malamud69 8,472 Views
Joined May 10, '12.
Posts: 497 (60% Liked)
My dogs are treated very well, just saying...
Point / Counter-point...
I've been a nurse for 7 years, following almost 20 years as an engineer.
My only regret is that I didn't choose nursing 20 years before I did.
Are their crappy bosses and crappy organizations? Of course, as in any field.
Are their crappy customers? Yep, just like every field.
Are their crappy co-workers? Yeah, there sure are... no different than any consulting firm or plant floor.
Is every nursing job well-paid? Nope. Of course, there are dead-end engineering jobs, too.
Nursing offers an amazing array of options throughout a career... far more than any other single discipline that I'm aware of.
I've been in nursing a lot longer than 17 years, and that hasn't been my experience. I have worked hard and been held to high standards, as I believe any reasonable person would expect in a field in which other people's lives depend on our competence and integrity, but I don't feel I have ever been "treated as a dog" by an employer. Perhaps that is because I have never been willing to be treated badly by an employer. It's true that I have not been warmly commended or recognized by employers or coworkers for doing my job, but, as a reasonable adult, I don't expect any special celebration for showing and doing what I agreed to do when I accepted the job. That's just basic adulthood. The physicians I've worked with over the years have been competent and thorough, for the most part, and the oversights or minor mistakes that I've caught haven't been any big deal. Healthcare is all about teamwork.
I'm with Atl-Murse -- if you are this unhappy with the basic realities of nursing, why haven't you moved on to something else you might enjoy more? Life is too short to waste it hating what you do.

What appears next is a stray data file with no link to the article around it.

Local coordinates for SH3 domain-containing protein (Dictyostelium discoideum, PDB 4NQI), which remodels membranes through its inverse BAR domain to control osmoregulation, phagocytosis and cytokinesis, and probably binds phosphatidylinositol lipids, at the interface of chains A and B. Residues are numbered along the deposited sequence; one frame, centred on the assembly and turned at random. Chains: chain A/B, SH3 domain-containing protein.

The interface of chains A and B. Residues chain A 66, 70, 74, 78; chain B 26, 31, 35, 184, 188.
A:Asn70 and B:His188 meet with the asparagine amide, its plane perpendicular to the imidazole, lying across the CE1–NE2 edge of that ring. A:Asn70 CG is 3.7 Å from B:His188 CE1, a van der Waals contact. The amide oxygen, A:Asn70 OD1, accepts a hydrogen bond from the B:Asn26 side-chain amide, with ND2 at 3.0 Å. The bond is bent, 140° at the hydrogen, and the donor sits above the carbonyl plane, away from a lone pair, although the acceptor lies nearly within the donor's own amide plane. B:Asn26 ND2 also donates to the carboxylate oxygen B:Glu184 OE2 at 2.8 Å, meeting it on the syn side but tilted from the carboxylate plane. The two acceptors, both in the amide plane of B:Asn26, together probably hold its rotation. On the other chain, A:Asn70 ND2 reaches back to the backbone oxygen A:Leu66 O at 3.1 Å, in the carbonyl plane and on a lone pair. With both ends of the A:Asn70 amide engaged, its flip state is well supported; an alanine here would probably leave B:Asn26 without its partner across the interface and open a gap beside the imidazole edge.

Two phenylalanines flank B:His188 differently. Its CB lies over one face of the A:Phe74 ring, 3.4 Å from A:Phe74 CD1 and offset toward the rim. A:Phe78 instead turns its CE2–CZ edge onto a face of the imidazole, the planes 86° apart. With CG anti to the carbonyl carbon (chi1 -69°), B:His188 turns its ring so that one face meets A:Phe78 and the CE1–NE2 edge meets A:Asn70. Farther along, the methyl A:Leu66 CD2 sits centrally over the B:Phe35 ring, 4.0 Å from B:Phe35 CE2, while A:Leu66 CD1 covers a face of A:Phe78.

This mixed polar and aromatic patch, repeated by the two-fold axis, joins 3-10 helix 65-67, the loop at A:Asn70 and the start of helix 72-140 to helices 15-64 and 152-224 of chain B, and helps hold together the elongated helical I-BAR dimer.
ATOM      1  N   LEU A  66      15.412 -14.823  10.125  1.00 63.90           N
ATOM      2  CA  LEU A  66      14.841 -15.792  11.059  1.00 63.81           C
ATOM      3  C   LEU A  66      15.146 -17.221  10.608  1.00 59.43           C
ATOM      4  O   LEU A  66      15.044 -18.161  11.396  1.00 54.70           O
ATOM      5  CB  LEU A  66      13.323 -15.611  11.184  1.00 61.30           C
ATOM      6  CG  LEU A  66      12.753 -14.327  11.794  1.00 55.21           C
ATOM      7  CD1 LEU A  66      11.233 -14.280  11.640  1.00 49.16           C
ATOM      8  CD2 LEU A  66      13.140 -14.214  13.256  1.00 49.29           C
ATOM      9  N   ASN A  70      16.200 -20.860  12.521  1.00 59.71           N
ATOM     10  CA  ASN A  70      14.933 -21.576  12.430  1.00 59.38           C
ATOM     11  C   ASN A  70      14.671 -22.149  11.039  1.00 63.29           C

17 years and counting . Why have't you left ?
That sounds like one of those ridiculous generic admissions orders they toss in on every patient. I would call the first time, just to cover myself, and say "the patient had a heart rate that dipped down below 60, was asymptomatic and hemodynamically stable with a BP of 120/70 and denial of any complaint. Would you like to change this order"?
Hi everyone, I'm a new grad and just started working on a med-surg tele unit for nights. I had a patient on tele that got bradycardic but not even anything <52. The patient was asymptomatic and was also sleeping so I didn't mind it. Patient also does not have any past cardiac issues.
While giving report to the AM shift, this one nurse saw the admit parameters that said "call MD if HR <60" and there was also the corresponding "call MD if HR >100". So the oncoming nurse kinda gave an attitude as to why I didn't call MD. While we were talking, an MD who was handling the patient asked an unrelated question, so I brought up that the pt was bradycardic last night but would usually return to normal. The doctor didn't even care about this.
Was I right for not calling an MD for that HR? I know parameters were in place but we should also always look at the patient and not just the numbers.
Manager interrupts bedside report, "Are you using your bedside nursing report scripts?" Enough said...
I can see myself enjoying the psych aspect of my job for a long time, but the med-surg/tele piece of my current position is not my thing. And even though I find mental health to be extremely fascinating and compelling, I'm pretty sure I will burn out on it in a few years. Nope, I'll be moving on at some point, just no plans to do so quite yet. One of the big draws of nursing for me was the variety of things to do, so it would be a shame not to sample another specialty or two.